Mr Femi was a simple man, with a simple job. Every morning at 6am, he washed first the cars, then himself. After that, he had breakfast- fried yam and egg, washed down with hot milo- if Cook Oye was in a good mood.
At 8am, he put on his tie and sat in the car. Between 8.15 and 8.20, Madam and the children emerged from the big house and after a careful drive through Ikoyi’s leafy streets, he pulled into the parking lot of St Joseph’s Primary School by no later than 8.45. At 9.30am, Madam returned to the car and Mr Femi drove Madam to the gym.
After that, his time was his own until 3pm. Usually he would return home for lunch – garri and soup- but once a week, usually on Thursdays, he would drive to the local NNPC filling station and fill up the tank. At 3pm, he would pick Madam up from her friend’s house and they would be back outside the school gates at 3.30pm. Madam would gather the children, and by 4.15 his work day was over.
Sometimes he would have a little fish pepper soup, or boiled beans and stew for dinner, depending of course on Cook Oye. More often than not, he would carefully park the car and walk to his quarters where he would shower, rearrange his mosquito net and get into bed. He had received a small radio from Oga last Christmas, so he’d usually switch it on and listen to the BBC World Service in Hausa until sleep came, regularly, at no later than 9pm.
It was such a simple life, and Mr Femi was such a simple man, that it had never occurred to him to ask himself the sorts of questions that would occur to you and me.
I think I, for example, would wonder what exactly Oga did for a living. I would ask this as I watched Mr Femi wash all 7 of the cars in descending order of expense. He did this to make sure that his polishing cloth (he used a new one every day) was pristine when he started on the Rolls Royce, only very slightly creased when he worked on the Bentley, the Lexus, and both Mercedes and that it was still entirely serviceable by the time he got to the BMWs- what Madam called her ‘runaround’ cars. If I was there, I’d say to Mr Femi “What does your Oga do, that he can afford all these cars?”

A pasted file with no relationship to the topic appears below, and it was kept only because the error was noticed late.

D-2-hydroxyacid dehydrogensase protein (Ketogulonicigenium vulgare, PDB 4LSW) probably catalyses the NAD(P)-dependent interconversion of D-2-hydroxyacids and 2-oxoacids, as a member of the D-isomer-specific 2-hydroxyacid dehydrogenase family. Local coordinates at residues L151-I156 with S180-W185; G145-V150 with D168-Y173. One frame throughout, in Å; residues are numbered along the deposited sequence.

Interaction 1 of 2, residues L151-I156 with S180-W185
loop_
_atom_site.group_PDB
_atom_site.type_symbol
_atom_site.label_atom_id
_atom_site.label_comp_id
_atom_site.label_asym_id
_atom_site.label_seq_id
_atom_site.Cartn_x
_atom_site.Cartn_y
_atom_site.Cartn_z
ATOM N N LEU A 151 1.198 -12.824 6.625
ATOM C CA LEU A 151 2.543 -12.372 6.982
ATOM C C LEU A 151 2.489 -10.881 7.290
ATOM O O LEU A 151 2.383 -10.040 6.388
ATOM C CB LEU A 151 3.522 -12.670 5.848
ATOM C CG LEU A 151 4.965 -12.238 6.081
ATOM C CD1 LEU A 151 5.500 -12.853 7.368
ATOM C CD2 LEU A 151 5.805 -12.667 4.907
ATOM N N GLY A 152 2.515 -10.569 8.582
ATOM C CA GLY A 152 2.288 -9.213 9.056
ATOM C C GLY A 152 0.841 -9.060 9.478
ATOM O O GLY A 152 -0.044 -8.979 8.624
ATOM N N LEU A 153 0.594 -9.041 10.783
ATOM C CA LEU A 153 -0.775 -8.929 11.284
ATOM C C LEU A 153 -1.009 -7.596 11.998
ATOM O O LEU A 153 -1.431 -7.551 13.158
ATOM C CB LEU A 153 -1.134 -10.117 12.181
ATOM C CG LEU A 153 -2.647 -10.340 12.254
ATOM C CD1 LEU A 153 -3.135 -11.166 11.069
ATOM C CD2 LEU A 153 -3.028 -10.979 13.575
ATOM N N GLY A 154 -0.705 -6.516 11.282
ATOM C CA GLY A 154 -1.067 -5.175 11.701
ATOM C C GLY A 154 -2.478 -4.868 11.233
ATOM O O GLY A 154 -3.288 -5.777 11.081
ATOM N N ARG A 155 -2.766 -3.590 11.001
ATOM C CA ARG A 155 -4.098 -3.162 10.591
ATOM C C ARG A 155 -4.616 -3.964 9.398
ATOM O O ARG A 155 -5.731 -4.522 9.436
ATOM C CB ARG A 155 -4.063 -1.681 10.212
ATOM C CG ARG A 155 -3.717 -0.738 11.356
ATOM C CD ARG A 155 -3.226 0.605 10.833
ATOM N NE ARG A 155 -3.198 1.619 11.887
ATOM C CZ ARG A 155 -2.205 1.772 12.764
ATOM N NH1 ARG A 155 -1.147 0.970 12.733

I’d try again when Mr Femi took 10 minutes to walk from the carport to the back of the house, where his food was always heaped into a stainless steel plate set out on the floor- close but “not too close” to the dog bowls, on Madam’s orders. But Mr Femi would probably be preoccupied with his food- good food because Cook Oye had been sent to a cooking school in Cote D’Ivoire to learn how to cook from real French people, not all these nonsense Nigerian cooks. That’s what Madam had said on the phone to her friend Bunmi last year anyway, when she’d been deciding who to invite to a dinner party. Madam had asked Bunmi whether, now he was back, she should start calling Cook Oye, Chef Oye? Did Bunmi not think that sounded more French? The only problem, Madam had said, was how you pronounce the thing- she was always confused, was it chef with a shhhh sound? Or a hard ch sound, like chop? She had that problem with Givenchy too, she had told Bunmi, and then they had talked about handbags for a while.
When Mr Femi replaced his food plate- close but not too close to the dog bowls- and he walked back to the boys quarters to shower, I think, if you or I were there, another natural question would arise. Why, when the glimpse we had seen of the kitchen showed gleaming islands of Italian marble and appliances that could feed an army, did Mr Femi’s quarters look like a refugee camp? Why, I think we’d ask Mr Femi, did he have to fetch water in an old paint bucket to wash? And how, we would wonder at least to ourselves, did he manage to get himself looking as neat as a pin in a room almost as small as one? Mr Femi would be doing up his tie in the cracked mirror above his bed at this point, and he would be too distracted to answer.
I think you would be the one to point out that Madam was dressed rather oddly for a school run, at least to our eyes. She would come out of the house (into the second Mercedes, this week’s school run car according to the schedule) in a long flowing dress that would glitter in the sun. You’d look closely and see that the glimmer came from the real crystals and semi-precious jewels sewn into her dress. She would step daintily to the back door of the Mercedes, one hand lifting her skirts and the other crooked at the elbow, supporting an ostrich yellow handbag and holding her phone to her ear. She would be wearing a lot of makeup, and large jewelled sunglasses, and each of her wrists would be shackled with gold. You’d get even closer and the scent of her would hit you, like a hefty bill, and it would remind you of Dubai, even though you’ve never been there before.
The children would come after her, heads together, giggling and whispering as children do, in a secret language you’d imagine was the natural consequence of being twins. You wouldn’t have many questions about the children, and neither would I, because they’d be the only thing that made Mr Femi smile.